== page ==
My post will involve SPOILERS in case anyone reading hasn’t seen the movie.
The episodic nature of the flick, the changing POV and the jumping forward and back - telling incidents out of sequence - was supposed to be one of the major points of the movie. It was Tarantino’s “homage” to crime thrillers like The Killing that also used that storytelling method.
It didn’t tell you a straight forward linear story with minor subplots, the whole film was made up of subplots that gave you a branching story of interconnected lives.
Vincent nearly wound up in major trouble he could have never expected because of the accidental OD of Mia. And all he was worried about before that was Marselles thinking he would try to mess around with his wife on their “date”.
Butch’s story (the boxer) is a tangent from Vincent’s story, look at all the hell he goes through to get the watch back (including a lucky break killing Vincent coming out of the toliet), it means that much to him. The reason why the watch was so important was established by the fantastic Christopher Walken monologue earlier. As well as the fact that he and the man who sent Vince to kill him (Marsellus Wallace) wind up in that redneck sodomy torture chamber all because of a chance crossing of paths at a traffic light.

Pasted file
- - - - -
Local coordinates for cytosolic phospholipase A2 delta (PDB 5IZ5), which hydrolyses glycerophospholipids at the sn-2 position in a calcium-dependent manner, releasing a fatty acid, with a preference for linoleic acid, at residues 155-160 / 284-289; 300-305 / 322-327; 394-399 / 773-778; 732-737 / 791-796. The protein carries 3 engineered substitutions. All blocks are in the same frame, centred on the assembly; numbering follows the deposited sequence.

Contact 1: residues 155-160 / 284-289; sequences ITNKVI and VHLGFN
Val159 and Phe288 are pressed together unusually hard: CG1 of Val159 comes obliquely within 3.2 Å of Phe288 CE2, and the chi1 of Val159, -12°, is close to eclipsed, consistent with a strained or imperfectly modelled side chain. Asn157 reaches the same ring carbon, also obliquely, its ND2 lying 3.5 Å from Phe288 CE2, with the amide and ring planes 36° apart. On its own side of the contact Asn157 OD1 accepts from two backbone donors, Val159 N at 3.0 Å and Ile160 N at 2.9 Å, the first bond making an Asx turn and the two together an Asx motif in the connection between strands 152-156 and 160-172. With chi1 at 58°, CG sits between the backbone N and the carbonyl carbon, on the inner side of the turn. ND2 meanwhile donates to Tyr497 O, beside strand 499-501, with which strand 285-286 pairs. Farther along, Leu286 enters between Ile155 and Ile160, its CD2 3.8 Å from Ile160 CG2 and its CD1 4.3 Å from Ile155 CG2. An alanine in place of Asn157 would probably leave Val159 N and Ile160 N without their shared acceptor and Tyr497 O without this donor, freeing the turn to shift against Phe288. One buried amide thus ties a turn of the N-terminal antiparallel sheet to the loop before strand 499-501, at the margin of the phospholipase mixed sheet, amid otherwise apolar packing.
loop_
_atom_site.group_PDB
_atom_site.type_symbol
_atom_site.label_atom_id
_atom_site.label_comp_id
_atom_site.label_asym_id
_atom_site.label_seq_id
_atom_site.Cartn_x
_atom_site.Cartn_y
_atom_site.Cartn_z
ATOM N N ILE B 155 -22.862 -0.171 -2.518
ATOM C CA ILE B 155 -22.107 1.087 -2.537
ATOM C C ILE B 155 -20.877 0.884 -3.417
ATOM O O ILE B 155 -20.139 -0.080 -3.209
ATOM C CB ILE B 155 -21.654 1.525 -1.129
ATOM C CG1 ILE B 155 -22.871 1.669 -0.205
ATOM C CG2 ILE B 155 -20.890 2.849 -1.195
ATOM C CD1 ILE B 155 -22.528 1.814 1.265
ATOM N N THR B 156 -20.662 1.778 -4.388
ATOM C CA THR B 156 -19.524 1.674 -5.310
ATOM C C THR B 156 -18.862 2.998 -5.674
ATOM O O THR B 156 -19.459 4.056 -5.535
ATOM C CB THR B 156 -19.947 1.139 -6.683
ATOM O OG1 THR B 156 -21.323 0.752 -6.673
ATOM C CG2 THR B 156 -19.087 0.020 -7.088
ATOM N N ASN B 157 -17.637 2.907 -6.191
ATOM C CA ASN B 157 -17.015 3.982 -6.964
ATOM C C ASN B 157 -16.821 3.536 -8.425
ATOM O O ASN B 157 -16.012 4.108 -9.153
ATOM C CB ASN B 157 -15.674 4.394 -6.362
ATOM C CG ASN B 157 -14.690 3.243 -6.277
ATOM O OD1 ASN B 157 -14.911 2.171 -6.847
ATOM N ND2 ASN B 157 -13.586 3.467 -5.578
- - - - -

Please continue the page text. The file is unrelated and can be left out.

The briefcase is just a McGuffin device to give Jules and Vincent an item to return, which leads to their lucky shootout and the moment that causes them to reflect on it during their conversation in the coffee shop where they encounter the two robbers providing the bookend segments at the beginning and end of the movie.
Their attempt to return the briefcase also led their bad luck splattering the brains of the one kid left from the shootout, and their interlude with the fixer Winston Wolf who pulls their asses out of yet another potential disaster.
I’ve cooled in my enthusiasm for the film over the years, but being majorly sick with a cold is not the best state of mind to watch Pulp Fiction. My favorite movie for when I’m sick is Murphy’s War starring Peter O’Toole, a simple straightforward revenge tale.
I’ll have to get back to you about your last question.